Struggling to remember passwords for everything from online banking to internet shopping is a curse of the modern world.

So surely, many of us could be forgiven for picking something obvious, such as 'password'.

But those who try to make life easy for themselves are also making it easy for online fraudsters, researchers warn.

The most popular passwords uncovered in a leaked Yahoo database were still, in our internet-savvy age, '123456' and 'password'.

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With 'qwerty' and 'abc123' also among the top ten, an expert at Lancaster University said choosing such simple phrases makes it a breeze for hackers to get into our accounts.

Dr Jeff Yan, co-author of a paper on password guessing, said: "Why do [some] use such obvious passwords? A main reason I think is that they're either unaware of or don't understand the risks of online security."

He added: "Just like everybody knows what one should do when red lights are on in the road, eventually everybody will know 123456 or the like is not a good password choice." The top passwords in the Yahoo data - featuring obsolete accounts from a 2012 voice calling service - also included welcome, sunshine and, slightly less obviously, ninja. Many more used simple combinations of their name, age or birthday.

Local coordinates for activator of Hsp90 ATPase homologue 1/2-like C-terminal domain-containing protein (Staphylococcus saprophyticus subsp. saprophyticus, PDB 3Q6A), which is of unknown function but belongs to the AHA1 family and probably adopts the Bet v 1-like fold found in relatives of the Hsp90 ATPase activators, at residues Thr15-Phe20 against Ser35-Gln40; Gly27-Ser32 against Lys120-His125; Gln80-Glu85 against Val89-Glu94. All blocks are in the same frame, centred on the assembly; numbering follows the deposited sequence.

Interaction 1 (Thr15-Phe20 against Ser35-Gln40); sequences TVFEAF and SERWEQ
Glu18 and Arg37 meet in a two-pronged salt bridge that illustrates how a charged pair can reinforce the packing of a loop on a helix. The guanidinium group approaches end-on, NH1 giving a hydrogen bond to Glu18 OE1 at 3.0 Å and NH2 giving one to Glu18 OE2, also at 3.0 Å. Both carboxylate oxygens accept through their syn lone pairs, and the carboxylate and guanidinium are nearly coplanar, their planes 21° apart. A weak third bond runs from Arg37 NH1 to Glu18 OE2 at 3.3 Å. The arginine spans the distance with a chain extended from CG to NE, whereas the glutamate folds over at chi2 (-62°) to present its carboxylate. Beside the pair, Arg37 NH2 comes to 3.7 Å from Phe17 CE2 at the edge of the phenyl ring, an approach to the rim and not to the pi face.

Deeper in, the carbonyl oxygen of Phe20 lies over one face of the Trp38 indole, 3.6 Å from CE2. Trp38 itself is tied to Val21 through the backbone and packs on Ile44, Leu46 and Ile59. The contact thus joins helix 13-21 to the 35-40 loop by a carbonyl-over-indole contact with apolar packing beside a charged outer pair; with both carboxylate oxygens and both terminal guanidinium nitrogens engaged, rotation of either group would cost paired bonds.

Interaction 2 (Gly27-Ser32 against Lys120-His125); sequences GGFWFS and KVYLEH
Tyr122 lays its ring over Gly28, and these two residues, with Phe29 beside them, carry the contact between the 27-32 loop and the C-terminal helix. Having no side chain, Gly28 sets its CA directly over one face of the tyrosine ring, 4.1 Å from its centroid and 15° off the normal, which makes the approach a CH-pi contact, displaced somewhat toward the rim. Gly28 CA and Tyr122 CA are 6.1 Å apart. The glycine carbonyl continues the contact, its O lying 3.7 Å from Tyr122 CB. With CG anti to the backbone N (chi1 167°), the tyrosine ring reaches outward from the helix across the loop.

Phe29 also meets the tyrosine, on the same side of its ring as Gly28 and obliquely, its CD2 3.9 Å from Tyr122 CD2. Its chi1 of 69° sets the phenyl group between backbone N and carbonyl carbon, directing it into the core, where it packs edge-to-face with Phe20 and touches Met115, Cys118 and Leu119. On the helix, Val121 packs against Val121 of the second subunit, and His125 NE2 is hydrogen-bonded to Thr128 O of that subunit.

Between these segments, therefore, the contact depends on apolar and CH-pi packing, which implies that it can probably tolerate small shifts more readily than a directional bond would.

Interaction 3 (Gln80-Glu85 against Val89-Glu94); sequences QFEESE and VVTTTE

The researchers from Lancaster, as well as Peking and Fujian Normal universities in China, created algorithms to guess passwords based on attackers having access to different personal information. They guessed passwords for more than 73 per cent of ordinary users' accounts. Even for those who were more security-savvy, a third of passwords were cracked in 100 guesses.